Planets Found and Lost
We may have seen our first extra-galactic planet. Micro-lensing may have shown that a star in the Andromeda Galaxy has a planet six times the size of Jupiter.
The advantage of microlensing is that it works best for more distant objects, so it's ideal for planet hunting in other galaxies. In theory, it should be possible to see Earth-size objects in this way. The disadvantage is that microlensing is a relatively rapid, one-off event that lasts a few days at most. That makes observations difficult to verify.
It's hard to see individual stars like this, let alone planets. Astronomers have so far spotted only about a dozen stars in Andromeda in this way, and plans are afoot to search for lots more.
But get this: the light from one of these Andromedan stars showed a distinct variability that the discoverers attribute to an orbiting companion . . .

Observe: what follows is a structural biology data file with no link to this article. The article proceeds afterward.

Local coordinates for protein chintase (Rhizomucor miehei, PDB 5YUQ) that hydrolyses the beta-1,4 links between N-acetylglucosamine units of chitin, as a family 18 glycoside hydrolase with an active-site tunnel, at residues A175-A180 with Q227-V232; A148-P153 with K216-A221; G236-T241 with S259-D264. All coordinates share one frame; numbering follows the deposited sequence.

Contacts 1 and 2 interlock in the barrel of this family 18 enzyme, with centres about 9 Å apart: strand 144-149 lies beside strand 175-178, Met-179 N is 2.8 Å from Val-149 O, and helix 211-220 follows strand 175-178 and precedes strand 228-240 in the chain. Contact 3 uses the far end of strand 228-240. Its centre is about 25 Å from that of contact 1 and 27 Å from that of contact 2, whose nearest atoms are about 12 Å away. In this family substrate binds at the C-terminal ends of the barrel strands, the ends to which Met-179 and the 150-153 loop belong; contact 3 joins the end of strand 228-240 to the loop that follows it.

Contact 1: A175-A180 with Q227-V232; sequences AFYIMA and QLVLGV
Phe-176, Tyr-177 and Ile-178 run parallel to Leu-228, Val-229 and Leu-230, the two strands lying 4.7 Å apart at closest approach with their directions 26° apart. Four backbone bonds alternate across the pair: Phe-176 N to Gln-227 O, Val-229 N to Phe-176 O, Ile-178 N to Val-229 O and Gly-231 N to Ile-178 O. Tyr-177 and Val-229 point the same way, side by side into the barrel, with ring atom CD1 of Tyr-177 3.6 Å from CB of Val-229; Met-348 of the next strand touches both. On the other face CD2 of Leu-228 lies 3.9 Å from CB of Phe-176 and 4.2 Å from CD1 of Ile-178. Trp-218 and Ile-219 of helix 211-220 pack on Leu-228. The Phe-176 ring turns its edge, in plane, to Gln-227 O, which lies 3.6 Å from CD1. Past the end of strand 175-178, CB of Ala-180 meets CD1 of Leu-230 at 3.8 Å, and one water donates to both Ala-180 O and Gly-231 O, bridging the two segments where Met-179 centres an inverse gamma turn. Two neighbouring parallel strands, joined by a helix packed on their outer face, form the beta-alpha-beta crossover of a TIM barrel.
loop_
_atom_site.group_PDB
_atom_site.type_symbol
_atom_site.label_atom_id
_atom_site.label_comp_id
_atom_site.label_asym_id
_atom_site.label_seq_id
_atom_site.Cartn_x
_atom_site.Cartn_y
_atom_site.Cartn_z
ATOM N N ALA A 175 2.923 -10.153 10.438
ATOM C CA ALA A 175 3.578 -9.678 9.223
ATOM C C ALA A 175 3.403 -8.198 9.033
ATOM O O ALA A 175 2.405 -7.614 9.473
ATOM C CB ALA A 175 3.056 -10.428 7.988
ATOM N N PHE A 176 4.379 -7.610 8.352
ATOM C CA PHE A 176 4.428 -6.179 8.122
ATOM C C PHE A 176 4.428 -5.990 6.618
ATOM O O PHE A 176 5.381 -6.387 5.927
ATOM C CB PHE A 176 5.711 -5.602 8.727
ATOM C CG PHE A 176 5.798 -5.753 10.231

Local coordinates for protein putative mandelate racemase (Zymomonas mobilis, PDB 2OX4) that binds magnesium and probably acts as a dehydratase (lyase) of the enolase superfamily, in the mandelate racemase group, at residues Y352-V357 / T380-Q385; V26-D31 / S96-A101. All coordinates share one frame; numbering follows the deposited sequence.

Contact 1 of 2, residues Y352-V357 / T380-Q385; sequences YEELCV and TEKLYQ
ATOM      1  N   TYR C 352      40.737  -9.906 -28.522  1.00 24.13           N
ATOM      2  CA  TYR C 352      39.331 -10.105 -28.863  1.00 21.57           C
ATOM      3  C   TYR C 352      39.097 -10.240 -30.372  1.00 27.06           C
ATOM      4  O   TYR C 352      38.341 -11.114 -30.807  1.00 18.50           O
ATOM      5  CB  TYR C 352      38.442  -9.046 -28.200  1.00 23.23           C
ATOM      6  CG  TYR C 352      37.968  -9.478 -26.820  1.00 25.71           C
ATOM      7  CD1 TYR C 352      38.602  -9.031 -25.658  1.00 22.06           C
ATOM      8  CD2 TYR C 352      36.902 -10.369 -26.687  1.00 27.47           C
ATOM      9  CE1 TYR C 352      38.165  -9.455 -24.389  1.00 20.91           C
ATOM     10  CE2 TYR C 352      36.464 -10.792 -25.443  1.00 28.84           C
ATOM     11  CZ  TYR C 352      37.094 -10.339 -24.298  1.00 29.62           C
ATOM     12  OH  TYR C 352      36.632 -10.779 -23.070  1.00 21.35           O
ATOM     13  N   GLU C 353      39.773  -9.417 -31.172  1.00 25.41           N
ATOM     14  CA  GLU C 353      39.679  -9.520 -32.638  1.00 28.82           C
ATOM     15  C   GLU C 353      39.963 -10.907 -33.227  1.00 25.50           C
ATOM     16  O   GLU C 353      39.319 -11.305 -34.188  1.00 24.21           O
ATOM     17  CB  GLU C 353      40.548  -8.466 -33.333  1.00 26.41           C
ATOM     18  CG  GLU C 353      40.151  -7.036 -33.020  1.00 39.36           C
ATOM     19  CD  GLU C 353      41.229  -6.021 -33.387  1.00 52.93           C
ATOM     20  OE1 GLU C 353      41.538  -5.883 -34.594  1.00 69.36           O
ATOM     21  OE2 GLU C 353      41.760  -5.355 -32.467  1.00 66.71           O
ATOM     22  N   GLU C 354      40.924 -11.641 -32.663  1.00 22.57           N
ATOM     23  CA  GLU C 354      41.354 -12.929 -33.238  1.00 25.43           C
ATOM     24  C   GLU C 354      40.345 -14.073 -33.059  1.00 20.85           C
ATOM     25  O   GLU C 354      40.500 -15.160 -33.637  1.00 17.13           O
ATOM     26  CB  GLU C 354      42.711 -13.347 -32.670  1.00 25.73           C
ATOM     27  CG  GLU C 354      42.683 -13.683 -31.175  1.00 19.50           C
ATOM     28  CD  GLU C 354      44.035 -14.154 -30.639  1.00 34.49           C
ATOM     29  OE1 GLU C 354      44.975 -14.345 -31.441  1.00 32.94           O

And (as Ralf pointed out elsewhere) a couple French astronomers have created a computer model of the next 5 billion years of our solar system's history. Result: Cosmic Catastrophe!
A number of computations resulted in Mercury's orbit collapsing and Mercury colliding with the Sun after about 4 Gyr. In a run where the minor axis was shrunk by 812 mm (32in), Mercury slammed into Venus just after 1.7 Gyr. In what the authors describe as their most interesting simulation—one where Mercury's axis was decreased by 468 mm (18.4 in)—Mars and Earth had a close encounter, passing within 794 km of one another.
Using this as an interesting starting point, the authors ran another series of 201 integrations where the semi-major axis of Mars was changed by up to 30 mm. Within 100 Myr of starting these integrations, five of the simulations resulted in Mars being ejected from the solar system. All of the remaining 196 cases resulted in various collisions between Earth, Mars, Venus, Mercury, and/or the Sun.
We'd better get off this planet in the next billion years or so, or else we're toast!